Gospel music — with its lows and highs of joy and sorrow, faith and hope, along with its rhythmic, punching hip-hop beats and vocal arrangements — places a contemporary gospel concert at an unmatched intensity.
Tasha Cobbs Leonard’s “Revival” tour at the Warner Theatre in northwest D.C. on Thursday, Nov. 15 featuring nonstop, heart-stirring, pulse-pounding music from one of the faith nation’s most powerful worship leaders of this generation was nothing short of amazing.
A pleasant surprise to the sold-out crowd was the opening act, Anthony Brown & Group TherAPy.
Brown, a local worship leader at First Baptist Church of Glenarden in Upper Marlboro, started his 30-minute set with “I Got That,” a song that triggered the audience to stand the entire night.
Brown’s testimony of being diagnosed as dyslexic and a special-ed student as a child stirred the audience as he asked, “whose report will you believe?” before launching into “I Am (Miracle).”
Brown’s set culminated with an intense performance of “Worth.”
Leonard, a resident of Atlanta, if imaginable after listening to Brown, raised the intensity.
Terrance Crowley, a videographer working on the Leonard tour, said that at every one of her concerts, the audience has stood on their feet for the duration.
Listening to Leonard provokes a feeling of watching someone’s intimate worship with God. When she sang “You Know My Name,” she knows people are in the room, but she wants them to experience the love God has shown her.
What makes Leonard’s style unique is the power of being authentic. The lyrics in every song prove breakthrough, perseverance, and destiny leaving an imprint on the heart.
“The River of the Lord,” a song with a foot-stomping, hand-clapping, down-home country music feeling, showed Leonard’s ability to sing any music genre.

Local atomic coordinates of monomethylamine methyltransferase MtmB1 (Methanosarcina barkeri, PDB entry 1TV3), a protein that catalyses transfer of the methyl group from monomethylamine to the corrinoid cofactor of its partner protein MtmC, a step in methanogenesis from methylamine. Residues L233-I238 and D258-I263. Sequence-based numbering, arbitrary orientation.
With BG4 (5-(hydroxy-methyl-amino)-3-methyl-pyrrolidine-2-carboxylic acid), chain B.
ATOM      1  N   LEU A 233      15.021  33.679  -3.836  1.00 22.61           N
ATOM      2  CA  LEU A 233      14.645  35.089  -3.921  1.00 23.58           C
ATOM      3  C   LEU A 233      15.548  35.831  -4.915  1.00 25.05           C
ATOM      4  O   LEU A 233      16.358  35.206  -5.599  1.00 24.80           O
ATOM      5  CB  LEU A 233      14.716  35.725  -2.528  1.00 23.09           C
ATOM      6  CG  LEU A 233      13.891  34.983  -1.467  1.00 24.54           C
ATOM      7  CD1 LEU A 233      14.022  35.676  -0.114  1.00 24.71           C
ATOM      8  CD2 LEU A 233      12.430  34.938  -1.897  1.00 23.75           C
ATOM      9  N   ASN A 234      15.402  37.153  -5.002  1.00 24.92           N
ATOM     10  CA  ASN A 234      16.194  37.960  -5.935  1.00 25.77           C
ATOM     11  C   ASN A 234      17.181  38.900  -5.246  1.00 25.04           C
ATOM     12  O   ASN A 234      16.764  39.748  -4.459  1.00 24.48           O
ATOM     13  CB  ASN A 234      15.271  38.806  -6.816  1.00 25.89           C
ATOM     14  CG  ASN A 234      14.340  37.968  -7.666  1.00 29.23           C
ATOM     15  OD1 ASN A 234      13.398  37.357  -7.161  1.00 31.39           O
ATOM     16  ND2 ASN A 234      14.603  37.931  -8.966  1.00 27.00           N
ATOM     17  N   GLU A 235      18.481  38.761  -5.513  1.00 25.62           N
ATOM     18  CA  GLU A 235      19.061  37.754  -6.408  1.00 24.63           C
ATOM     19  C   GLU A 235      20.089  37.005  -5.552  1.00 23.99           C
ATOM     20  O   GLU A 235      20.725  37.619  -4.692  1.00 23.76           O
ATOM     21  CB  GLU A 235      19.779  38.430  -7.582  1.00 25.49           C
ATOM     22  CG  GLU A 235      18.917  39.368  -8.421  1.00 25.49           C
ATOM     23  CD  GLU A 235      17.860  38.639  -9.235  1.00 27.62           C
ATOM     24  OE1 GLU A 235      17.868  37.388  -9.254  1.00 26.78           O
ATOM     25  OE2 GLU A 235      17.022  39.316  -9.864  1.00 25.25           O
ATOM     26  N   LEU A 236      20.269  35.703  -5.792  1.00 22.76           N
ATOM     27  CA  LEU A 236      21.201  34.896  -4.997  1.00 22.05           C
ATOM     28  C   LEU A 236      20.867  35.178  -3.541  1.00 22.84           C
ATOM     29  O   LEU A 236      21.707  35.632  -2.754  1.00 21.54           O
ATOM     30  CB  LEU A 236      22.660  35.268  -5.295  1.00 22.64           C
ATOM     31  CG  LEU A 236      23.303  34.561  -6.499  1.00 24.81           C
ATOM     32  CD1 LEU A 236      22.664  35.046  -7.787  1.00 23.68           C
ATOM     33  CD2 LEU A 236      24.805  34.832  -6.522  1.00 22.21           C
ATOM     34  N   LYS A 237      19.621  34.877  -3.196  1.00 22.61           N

Concertgoers Pastor John K. Jenkins Sr. attending with his wife Lady Trina, said of the concert, “She is amazing! She is an anointed praise and worship leader, an incredible and gifted psalmist.”
Notably, a great number of attendees appeared to be millennials.
TV journalist and influencer Jawn Murray said, “Tasha is the most important female gospel artist of this time. There is a belief that young people do not go to church anymore, but 75 percent of the people who bought tickets for this concert tonight were under the age of 30 and I think that’s remarkable.”
Leaving some concerts, patrons can be overheard saying what they wish had been played or sang. After Leonard’s performance, total satisfaction could be seen in the delightful smiles, and tears of joy from a large number of attendees.
The concert left an indelible mark on the audience who Leonard encouraged to live their best life with God.
“This concert was phenomenal, she did not disappoint,” said longtime fan and D.C. resident Richard Love Jr. “It was such an elegant, awesome performance.”